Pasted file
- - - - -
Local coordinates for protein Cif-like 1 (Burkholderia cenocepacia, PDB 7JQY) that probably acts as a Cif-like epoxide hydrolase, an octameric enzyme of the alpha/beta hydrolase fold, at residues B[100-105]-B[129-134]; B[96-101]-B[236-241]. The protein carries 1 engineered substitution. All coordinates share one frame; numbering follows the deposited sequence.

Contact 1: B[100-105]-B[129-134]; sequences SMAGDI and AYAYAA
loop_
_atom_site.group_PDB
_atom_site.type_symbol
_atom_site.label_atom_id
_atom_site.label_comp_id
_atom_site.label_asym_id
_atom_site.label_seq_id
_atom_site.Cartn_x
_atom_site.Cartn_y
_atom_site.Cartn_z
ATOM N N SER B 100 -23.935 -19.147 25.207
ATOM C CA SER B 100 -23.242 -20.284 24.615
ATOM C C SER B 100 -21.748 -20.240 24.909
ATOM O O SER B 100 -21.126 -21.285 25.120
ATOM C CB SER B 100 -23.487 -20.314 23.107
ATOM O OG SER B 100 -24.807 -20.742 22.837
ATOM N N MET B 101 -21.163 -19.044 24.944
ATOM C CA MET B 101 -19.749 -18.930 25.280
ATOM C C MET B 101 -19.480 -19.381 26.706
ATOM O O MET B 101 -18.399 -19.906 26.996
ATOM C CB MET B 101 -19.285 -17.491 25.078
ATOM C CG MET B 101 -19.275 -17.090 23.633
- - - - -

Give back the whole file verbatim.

Local coordinates for protein Cif-like 1 (Burkholderia cenocepacia, PDB 7JQY) that probably acts as a Cif-like epoxide hydrolase, an octameric enzyme of the alpha/beta hydrolase fold, at residues B[100-105]-B[129-134]; B[96-101]-B[236-241]. The protein carries 1 engineered substitution. All coordinates share one frame; numbering follows the deposited sequence.

Contact 1: B[100-105]-B[129-134]; sequences SMAGDI and AYAYAA
loop_
_atom_site.group_PDB
_atom_site.type_symbol
_atom_site.label_atom_id
_atom_site.label_comp_id
_atom_site.label_asym_id
_atom_site.label_seq_id
_atom_site.Cartn_x
_atom_site.Cartn_y
_atom_site.Cartn_z
ATOM N N SER B 100 -23.935 -19.147 25.207
ATOM C CA SER B 100 -23.242 -20.284 24.615
ATOM C C SER B 100 -21.748 -20.240 24.909
ATOM O O SER B 100 -21.126 -21.285 25.120
ATOM C CB SER B 100 -23.487 -20.314 23.107
ATOM O OG SER B 100 -24.807 -20.742 22.837
ATOM N N MET B 101 -21.163 -19.044 24.944
ATOM C CA MET B 101 -19.749 -18.930 25.280
ATOM C C MET B 101 -19.480 -19.381 26.706
ATOM O O MET B 101 -18.399 -19.906 26.996
ATOM C CB MET B 101 -19.285 -17.491 25.078
ATOM C CG MET B 101 -19.275 -17.090 23.633